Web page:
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Identifying with NationalityEuropeans, Ottomans, and Egyptians in Alexandria$
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Will Hanley

Print publication date: 2017

Print ISBN-13: 9780231177627

Published to Columbia Scholarship Online: January 2019

DOI: 10.7312/columbia/9780231177627.001.0001

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PRINTED FROM COLUMBIA SCHOLARSHIP ONLINE (www.columbia.universitypressscholarship.com). (c) Copyright University of Minnesota Press, 2021. All Rights Reserved. An individual user may print out a PDF of a single chapter of a monograph in CUPSO for personal use.date: 22 September 2021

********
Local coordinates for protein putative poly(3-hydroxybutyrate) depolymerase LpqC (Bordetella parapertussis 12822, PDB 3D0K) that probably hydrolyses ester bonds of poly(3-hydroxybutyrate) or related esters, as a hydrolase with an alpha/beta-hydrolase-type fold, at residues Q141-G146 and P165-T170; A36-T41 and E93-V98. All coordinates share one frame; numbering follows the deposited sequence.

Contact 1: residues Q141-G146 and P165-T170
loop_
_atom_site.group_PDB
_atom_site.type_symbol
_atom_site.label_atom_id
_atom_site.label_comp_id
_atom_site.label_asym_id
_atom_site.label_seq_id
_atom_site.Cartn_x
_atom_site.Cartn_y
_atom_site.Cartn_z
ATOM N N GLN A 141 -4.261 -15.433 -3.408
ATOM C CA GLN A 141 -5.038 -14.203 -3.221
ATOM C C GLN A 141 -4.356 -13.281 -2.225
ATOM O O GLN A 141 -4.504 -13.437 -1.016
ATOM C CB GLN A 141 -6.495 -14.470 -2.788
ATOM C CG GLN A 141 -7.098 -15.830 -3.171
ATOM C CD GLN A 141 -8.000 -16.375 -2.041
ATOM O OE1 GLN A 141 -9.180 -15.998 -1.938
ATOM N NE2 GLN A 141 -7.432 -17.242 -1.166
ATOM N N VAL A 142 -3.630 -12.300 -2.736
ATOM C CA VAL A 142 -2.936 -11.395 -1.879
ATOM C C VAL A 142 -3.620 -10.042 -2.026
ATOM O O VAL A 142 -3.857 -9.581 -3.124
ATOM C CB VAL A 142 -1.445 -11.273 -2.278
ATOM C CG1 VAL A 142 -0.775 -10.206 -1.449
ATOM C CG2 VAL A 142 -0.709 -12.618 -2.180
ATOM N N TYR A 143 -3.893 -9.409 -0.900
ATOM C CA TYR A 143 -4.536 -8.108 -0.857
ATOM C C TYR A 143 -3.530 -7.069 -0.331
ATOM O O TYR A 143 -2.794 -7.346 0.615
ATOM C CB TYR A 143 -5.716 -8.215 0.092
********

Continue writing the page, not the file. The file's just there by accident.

Epilogue

Epilogue

Egyptians in the Era of Universal Nationality

Chapter:
(p.280) Epilogue
Source:
Identifying with Nationality
Author(s):

Will Hanley

Publisher:
Columbia University Press
DOI:10.7312/columbia/9780231177627.003.0014

For a dozen critical years, between 1914 (when Ottoman sovereignty over Egypt was extinguished) and 1926 (when Egypt’s first recognized nationality law was passed), the status of Egyptians under private international law was uncertain. This was a period during which passport controls proliferated, statelessness became an issue of international concern, and many kinds of foreignness (foreign and dual nationals, foreign capital, and the mutamassirun) were under pressure in Egypt itself. This chapter shows the means that Egyptians used to propagate nationalization programs during this period, and the support they gleaned from the gathering international consensus around nationality, which came to be considered (for the first time) a universal and natural human attribute.

Keywords:   interwar, citizenship, decolonization, universalism, international, sovereignty

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